Colposcopy

Colposcopy is a safe procedure that carries very few risks. Rarely, complications from biopsies taken during colposcopy can occur, including:

  • Heavy bleeding
  • Infection
  • Pelvic pain

When to call your doctor:

Signs and symptoms that may indicate complications include:

  • Bleeding that is heavier than what you typically experience during your period
  • Chills
  • Fever
  • Severe abdominal pain

Call your doctor if you experience any of these signs and symptoms after your colposcopy.

How you prepare:

As a part of your preparation, we recommend that you begin to understand these procedures. Find out more information here.

The doctor may also recommend that you:

  • Avoid scheduling your colposcopy during your period
  • Don't have vaginal intercourse the day or two before your colposcopy
  • Don't use tampons the day or two before your colposcopy
  • Don't use vaginal medications for the two days before your colposcopy
  • Take an over-the-counter pain reliever, such as ibuprofen (Advil, Motrin IB, others) or acetaminophen (Tylenol, others), before going to your colposcopy appointment

 

Coping with anxiety before your colposcopy:

You may experience anxiety as you wait for your colposcopy exam. Anxiety can make you feel generally uncomfortable. You may find it hard to concentrate, and you may have difficulty sleeping.

If you are very anxious about your colposcopy, you may experience more pain during the procedure than people who find ways to control and manage their anxiety.

Accept that you'll feel some anxiety as you wait for your appointment, and find ways to cope. For instance:

  • Ask your doctor for brochures or pamphlets about colposcopy and what you can expect.
  • Write down any questions or concerns you have about the procedure, and ask your doctor to review them with you before your colposcopy begins.
  • Find activities that help you relax, such as exercise, meditation, and being with friends and family.
  • Ask your doctor if it's OK if you listen to music quietly during the exam.

 

What you can expect

During the colposcopy:

Colposcopy is usually done in a doctor's office, and the procedure typically takes 10 to 20 minutes. You'll lie on your back on a table with your feet in support, just as during a pelvic exam or Pap test.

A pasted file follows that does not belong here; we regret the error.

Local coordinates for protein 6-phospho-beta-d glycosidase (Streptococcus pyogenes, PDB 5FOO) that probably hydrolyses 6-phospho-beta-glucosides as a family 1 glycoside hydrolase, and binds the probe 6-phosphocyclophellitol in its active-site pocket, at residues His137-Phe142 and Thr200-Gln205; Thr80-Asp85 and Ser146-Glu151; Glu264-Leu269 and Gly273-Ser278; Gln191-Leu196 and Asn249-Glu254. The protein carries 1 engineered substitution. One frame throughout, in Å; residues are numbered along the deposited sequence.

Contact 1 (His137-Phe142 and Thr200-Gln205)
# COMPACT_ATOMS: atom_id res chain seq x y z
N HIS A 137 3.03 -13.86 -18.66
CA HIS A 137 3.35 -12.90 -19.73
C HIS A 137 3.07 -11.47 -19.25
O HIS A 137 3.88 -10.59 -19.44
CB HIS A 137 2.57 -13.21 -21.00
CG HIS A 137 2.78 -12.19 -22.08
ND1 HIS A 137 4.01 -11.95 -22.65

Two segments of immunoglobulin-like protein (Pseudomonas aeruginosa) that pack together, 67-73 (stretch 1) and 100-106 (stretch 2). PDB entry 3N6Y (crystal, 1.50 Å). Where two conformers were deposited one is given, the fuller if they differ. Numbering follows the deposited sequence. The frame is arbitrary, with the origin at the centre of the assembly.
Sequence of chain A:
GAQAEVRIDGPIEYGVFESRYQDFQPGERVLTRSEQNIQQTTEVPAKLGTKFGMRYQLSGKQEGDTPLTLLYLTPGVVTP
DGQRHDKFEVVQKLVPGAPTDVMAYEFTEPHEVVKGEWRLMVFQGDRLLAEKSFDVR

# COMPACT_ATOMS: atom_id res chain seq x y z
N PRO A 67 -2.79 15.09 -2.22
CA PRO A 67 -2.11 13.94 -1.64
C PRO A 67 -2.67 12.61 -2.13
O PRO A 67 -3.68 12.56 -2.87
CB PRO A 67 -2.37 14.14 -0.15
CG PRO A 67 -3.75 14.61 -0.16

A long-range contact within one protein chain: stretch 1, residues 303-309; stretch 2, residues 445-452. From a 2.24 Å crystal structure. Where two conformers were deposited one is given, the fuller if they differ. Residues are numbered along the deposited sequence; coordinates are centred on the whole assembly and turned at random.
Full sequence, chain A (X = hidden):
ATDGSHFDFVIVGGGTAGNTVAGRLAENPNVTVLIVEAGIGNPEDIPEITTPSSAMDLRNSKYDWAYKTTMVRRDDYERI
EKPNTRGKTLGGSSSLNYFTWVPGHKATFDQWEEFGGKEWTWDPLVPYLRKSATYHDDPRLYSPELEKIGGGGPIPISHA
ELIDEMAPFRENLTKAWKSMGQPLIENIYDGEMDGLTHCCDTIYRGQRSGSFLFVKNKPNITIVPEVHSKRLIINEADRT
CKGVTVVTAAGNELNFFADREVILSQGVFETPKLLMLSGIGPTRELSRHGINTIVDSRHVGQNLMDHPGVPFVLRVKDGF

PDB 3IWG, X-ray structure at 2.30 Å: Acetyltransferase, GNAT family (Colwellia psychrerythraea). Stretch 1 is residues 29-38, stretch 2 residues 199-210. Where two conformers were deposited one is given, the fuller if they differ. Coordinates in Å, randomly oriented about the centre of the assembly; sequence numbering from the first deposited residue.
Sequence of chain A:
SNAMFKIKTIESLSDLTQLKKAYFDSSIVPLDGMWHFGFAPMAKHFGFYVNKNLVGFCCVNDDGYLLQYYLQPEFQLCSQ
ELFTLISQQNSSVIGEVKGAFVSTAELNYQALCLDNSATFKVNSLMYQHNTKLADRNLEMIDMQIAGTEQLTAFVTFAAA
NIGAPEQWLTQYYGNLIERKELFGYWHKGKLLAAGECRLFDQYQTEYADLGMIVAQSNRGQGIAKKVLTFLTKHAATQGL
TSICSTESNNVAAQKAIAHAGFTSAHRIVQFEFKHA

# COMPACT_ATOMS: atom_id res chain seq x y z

The doctor places a metal speculum in your vagina. The speculum holds open the walls of your vagina so that your doctor can see your cervix.

Your doctor positions the special magnifying instrument, called a colposcope, a few inches away from your vulva. Your doctor then shines a bright light into your vagina and looks through the lens of the colposcope, as if using binoculars.

Your cervix and vagina are swabbed with cotton to clear away any mucus. Your doctor may apply a solution of vinegar or another type of solution to the area. This may cause a burning or tingling sensation. The solution helps highlight any areas of suspicious cells.

 

During the biopsy:

If your doctor finds a suspicious area, a small sample of tissue may be collected for laboratory testing. To collect the tissue, your doctor uses a sharp biopsy instrument to remove a small piece of tissue. If there are multiple suspicious areas, your doctor may take multiple biopsy samples.

Your doctor may apply a chemical solution to the biopsy area to limit bleeding.

 

After the colposcopy:

If your doctor didn't take a biopsy sample during your colposcopy, you won't have any restrictions on your activity once your exam is complete. You may experience some spotting or very light bleeding from your vagina in the next day or two.

If you had a biopsy sample taken during your colposcopy, you may experience:

  • Vaginal or vulvar pain that lasts one or two days
  • Light bleeding from your vagina that lasts a few days
  • A dark discharge from your vagina

Use a pad to catch any blood or discharge. Avoid tampons, douching and vaginal intercourse for a week after your biopsy, or for as long as your doctor instructs you to.

 

Results:

Before you leave your colposcopy appointment, ask your doctor when you can expect the results. Also ask for a phone number you may call in the event you don't hear back from your doctor within a specified time.

The results of your colposcopy will determine whether you'll need any further testing and treatment.

For more information, please arrange an appointment with Queen’s Clinic by phoning us on 020 7935 5540 or by booking online via our online booking form